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Republic of the Philippines



G.R. No. 174369 June 20, 2012





Before us is an appeal from the March 1, 2006 Decision1 of the Court of Appeals (CA), which
affirmed the Decision2of the Regional Trial Court (RTC) of Manila, Branch 35, convicting
appellant Zafra Maraorao y Macabalang of violation of Section 16, Article III of Republic Act
(R.A.) No. 6425, otherwise known as The Dangerous Drugs Act of 1972, as amended.

Appellant was charged under an Information3 dated January 4, 2001 filed before the RTC of
Manila as follows:

That on or about November 30, 2000, in the City of Manila, Philippines, the said accused,
without being authorized by law to possess or use regulated drug, did then and there willfully,
unlawfully and knowingly have in his possession and under his custody and control one (1)
transparent plastic sachet containing ONE THOUSAND TWO HUNDRED EIGHTY POINT
ZERO EIGHT ONE (1,280.081) grams of white crystalline substance known as "shabu"
containing methylamphetamine hydrochloride, a regulated drug, without the corresponding
license or prescription thereof.

Contrary to law.

On March 19, 2001, appellant, assisted by counsel, pleaded not guilty to the offense charged
against him.4 Trial on the merits ensued.

For the prosecution, PO3 Manuel Vigilla testified that on November 29, 2000, they received
reliable information at Police Station No. 8 of the Western Police District (WPD) that an
undetermined amount of shabu will be delivered inside the Islamic Center in Quiapo in the
early morning of the following day. On November 30, 2000, at around 7:00 a.m., he and PO2
Mamelito Abella, PO1 Joseph dela Cruz, and SPO1 Norman Gamit went to the Islamic
Center. While walking along Rawatun Street in Quiapo, they saw two men talking to each
other. Upon noticing them, one ran away. PO2 Abella and PO1 Dela Cruz chased the man
but failed to apprehend him.5

Meanwhile, the man who was left behind dropped a maroon bag on the pavement. He was
about to run when PO3 Vigilla held him, while SPO1 Gamit picked up the maroon bag. The
man was later identified as appellant Zafra Maraorao y Macabalang. The police examined
the contents of the bag and saw a transparent plastic bag containing white crystalline
substance, which they suspected to be shabu. At the police station, the investigator marked
the plastic sachet "ZM-1" in the presence of the police officers.6

The specimen was then forwarded to the PNP Crime Laboratory for laboratory chemical
analysis. When examined by Forensic Chemist P/Insp. Miladenia O. Tapan, the 1,280.081
grams of white crystalline substance gave a positive result to the test for methylamphetamine
hydrochloride, a regulated drug. Her findings are contained in Chemistry Report No. D-1121-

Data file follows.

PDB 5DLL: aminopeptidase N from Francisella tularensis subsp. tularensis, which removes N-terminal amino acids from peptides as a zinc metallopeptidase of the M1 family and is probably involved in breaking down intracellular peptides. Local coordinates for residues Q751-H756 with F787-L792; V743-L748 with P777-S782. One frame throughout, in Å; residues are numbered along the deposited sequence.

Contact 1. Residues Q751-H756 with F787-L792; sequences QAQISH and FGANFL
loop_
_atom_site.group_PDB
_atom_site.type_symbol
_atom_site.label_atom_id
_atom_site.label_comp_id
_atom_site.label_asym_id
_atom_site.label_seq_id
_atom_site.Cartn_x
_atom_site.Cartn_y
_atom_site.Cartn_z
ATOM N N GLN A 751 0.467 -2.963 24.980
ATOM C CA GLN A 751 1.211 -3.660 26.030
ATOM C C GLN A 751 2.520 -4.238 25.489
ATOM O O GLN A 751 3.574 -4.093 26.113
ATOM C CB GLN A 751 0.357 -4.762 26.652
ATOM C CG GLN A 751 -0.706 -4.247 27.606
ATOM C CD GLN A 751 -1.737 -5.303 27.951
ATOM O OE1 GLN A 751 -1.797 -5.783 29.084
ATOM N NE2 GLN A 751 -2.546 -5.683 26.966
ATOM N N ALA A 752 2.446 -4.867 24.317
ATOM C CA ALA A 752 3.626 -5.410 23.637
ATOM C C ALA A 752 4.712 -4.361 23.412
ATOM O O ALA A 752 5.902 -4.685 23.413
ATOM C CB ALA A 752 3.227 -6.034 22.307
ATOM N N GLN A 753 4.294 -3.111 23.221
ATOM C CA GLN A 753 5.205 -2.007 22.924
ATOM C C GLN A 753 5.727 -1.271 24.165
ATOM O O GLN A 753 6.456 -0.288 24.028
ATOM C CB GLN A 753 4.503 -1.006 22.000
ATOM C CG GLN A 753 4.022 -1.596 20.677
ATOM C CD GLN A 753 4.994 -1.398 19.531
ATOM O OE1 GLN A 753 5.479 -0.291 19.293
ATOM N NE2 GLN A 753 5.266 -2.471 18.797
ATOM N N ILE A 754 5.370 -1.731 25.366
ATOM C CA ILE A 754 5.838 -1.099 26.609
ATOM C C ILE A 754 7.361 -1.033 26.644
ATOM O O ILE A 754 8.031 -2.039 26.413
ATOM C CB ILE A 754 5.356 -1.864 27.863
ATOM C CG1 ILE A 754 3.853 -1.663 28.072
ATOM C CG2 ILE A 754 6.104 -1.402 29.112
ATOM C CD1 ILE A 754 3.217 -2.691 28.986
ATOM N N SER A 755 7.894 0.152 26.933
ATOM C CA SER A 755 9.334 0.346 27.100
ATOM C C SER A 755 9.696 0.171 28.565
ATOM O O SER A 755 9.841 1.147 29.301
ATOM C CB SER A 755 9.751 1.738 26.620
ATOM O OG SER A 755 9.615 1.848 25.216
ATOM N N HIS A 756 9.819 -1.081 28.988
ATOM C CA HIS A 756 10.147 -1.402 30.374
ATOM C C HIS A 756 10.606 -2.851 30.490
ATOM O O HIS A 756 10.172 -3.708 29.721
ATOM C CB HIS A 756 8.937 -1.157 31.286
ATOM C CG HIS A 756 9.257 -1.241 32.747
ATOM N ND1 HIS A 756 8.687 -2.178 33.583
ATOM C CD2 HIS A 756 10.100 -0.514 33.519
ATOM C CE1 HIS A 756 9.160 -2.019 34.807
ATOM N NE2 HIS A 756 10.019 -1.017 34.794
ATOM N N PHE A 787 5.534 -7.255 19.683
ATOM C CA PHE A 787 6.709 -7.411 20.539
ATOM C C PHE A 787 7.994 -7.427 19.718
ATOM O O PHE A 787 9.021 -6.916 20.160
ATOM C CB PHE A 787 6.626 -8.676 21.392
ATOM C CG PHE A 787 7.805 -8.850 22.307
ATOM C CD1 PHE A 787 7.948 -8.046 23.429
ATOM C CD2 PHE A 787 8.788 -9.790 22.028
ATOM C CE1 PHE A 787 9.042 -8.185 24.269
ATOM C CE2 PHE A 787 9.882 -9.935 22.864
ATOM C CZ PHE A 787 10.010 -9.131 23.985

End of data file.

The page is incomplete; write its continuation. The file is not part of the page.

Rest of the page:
In his defense, appellant testified that on November 30, 2000, at around 7:00 a.m., he was
going to the place of his uncle, Abdul Gani, at the Islamic Center to get a letter from his
mother. He went there early because he had to report for work at the Port Area in Manila at
8:00 a.m. On his way, an unidentified man carrying a bag asked him about a house number
which he did not know. He stopped walking to talk to the man, who placed his bag down and
asked him again. When they turned around, they saw four men in civilian attire walking
briskly. He only found out that they were police officers when they chased the man he was
talking to. As the man ran away, the man dropped his bag. Appellant averred that he did not
run because he was not aware of what was inside the bag.8

Appellant further narrated that the police arrested him and asked who the owner of the bag
was. He replied that it did not belong to him but to the man who ran away. They made him
board a bus-type vehicle and brought him to the police station in Sta. Mesa, Manila where he
was referred to a desk sergeant. The desk sergeant asked him whether the bag was
recovered from him, and he replied that he had no knowledge about that bag. He was not
assisted by counsel during the investigation. He was also incarcerated in a small cell for
about ten days before he was brought to Manila City Jail. At the Office of the City Prosecutor,
he met his lawyer for the first time.9

On September 25, 2001, the trial court rendered a decision, the fallo of which reads:

WHEREFORE, judgment is rendered pronouncing accused ZAFRA MARAORAO y

MACABALANG guilty beyond reasonable doubt of possession of 1,280.081 grams of
methylamphetamine hydrochloride without license or prescription, penalized under Section
16 in relation to Section 20 of Republic Act No. 6425, as amended, and sentencing said
accused to reclusion perpetua and to pay a fine of P5,000,000.00, plus the costs.

In the service of his sentence, the full time during which the accused has been under
preventive imprisonment should be credited in his favor provided that he had agreed